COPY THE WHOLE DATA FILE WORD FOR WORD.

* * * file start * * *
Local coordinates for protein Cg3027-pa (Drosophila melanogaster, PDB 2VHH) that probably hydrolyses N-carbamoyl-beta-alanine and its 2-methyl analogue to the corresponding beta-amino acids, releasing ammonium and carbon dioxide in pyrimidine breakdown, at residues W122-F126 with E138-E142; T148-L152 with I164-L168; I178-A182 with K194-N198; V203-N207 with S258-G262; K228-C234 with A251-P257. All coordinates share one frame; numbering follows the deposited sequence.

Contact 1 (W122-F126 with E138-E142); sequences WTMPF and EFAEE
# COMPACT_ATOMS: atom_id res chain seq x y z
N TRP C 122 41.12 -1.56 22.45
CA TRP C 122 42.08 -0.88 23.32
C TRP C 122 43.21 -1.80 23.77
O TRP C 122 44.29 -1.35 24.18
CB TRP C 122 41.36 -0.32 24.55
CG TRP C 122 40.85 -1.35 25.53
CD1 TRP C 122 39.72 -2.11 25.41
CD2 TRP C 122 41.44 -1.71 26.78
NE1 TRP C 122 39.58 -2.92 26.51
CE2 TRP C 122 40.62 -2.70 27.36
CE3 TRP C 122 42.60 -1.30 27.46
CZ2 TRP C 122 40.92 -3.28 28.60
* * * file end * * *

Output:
Local coordinates for protein Cg3027-pa (Drosophila melanogaster, PDB 2VHH) that probably hydrolyses N-carbamoyl-beta-alanine and its 2-methyl analogue to the corresponding beta-amino acids, releasing ammonium and carbon dioxide in pyrimidine breakdown, at residues W122-F126 with E138-E142; T148-L152 with I164-L168; I178-A182 with K194-N198; V203-N207 with S258-G262; K228-C234 with A251-P257. All coordinates share one frame; numbering follows the deposited sequence.

Contact 1 (W122-F126 with E138-E142); sequences WTMPF and EFAEE
# COMPACT_ATOMS: atom_id res chain seq x y z
N TRP C 122 41.12 -1.56 22.45
CA TRP C 122 42.08 -0.88 23.32
C TRP C 122 43.21 -1.80 23.77
O TRP C 122 44.29 -1.35 24.18
CB TRP C 122 41.36 -0.32 24.55
CG TRP C 122 40.85 -1.35 25.53
CD1 TRP C 122 39.72 -2.11 25.41
CD2 TRP C 122 41.44 -1.71 26.78
NE1 TRP C 122 39.58 -2.92 26.51
CE2 TRP C 122 40.62 -2.70 27.36
CE3 TRP C 122 42.60 -1.30 27.46
CZ2 TRP C 122 40.92 -3.28 28.60